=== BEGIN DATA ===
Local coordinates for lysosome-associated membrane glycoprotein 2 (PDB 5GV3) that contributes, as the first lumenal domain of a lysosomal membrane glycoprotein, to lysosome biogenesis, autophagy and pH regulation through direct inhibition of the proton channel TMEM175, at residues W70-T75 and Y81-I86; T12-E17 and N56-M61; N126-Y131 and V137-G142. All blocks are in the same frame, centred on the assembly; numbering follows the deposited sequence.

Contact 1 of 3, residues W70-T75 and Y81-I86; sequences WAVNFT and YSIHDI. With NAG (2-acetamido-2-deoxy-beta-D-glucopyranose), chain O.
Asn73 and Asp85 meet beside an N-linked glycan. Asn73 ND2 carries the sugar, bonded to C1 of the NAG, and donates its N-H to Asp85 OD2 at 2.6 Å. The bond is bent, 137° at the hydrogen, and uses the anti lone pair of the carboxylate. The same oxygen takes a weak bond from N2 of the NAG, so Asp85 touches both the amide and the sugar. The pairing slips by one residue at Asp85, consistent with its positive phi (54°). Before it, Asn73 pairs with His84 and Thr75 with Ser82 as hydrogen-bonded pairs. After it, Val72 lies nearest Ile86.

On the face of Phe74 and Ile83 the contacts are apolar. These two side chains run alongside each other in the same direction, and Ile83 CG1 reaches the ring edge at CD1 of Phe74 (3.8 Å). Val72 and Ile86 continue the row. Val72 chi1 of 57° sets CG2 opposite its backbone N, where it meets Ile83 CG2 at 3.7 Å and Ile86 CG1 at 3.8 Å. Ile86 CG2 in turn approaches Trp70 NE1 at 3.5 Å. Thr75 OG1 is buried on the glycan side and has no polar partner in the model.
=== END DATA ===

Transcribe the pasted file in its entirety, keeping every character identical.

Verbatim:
Local coordinates for lysosome-associated membrane glycoprotein 2 (PDB 5GV3) that contributes, as the first lumenal domain of a lysosomal membrane glycoprotein, to lysosome biogenesis, autophagy and pH regulation through direct inhibition of the proton channel TMEM175, at residues W70-T75 and Y81-I86; T12-E17 and N56-M61; N126-Y131 and V137-G142. All blocks are in the same frame, centred on the assembly; numbering follows the deposited sequence.

Contact 1 of 3, residues W70-T75 and Y81-I86; sequences WAVNFT and YSIHDI. With NAG (2-acetamido-2-deoxy-beta-D-glucopyranose), chain O.
Asn73 and Asp85 meet beside an N-linked glycan. Asn73 ND2 carries the sugar, bonded to C1 of the NAG, and donates its N-H to Asp85 OD2 at 2.6 Å. The bond is bent, 137° at the hydrogen, and uses the anti lone pair of the carboxylate. The same oxygen takes a weak bond from N2 of the NAG, so Asp85 touches both the amide and the sugar. The pairing slips by one residue at Asp85, consistent with its positive phi (54°). Before it, Asn73 pairs with His84 and Thr75 with Ser82 as hydrogen-bonded pairs. After it, Val72 lies nearest Ile86.

On the face of Phe74 and Ile83 the contacts are apolar. These two side chains run alongside each other in the same direction, and Ile83 CG1 reaches the ring edge at CD1 of Phe74 (3.8 Å). Val72 and Ile86 continue the row. Val72 chi1 of 57° sets CG2 opposite its backbone N, where it meets Ile83 CG2 at 3.7 Å and Ile86 CG1 at 3.8 Å. Ile86 CG2 in turn approaches Trp70 NE1 at 3.5 Å. Thr75 OG1 is buried on the glycan side and has no polar partner in the model.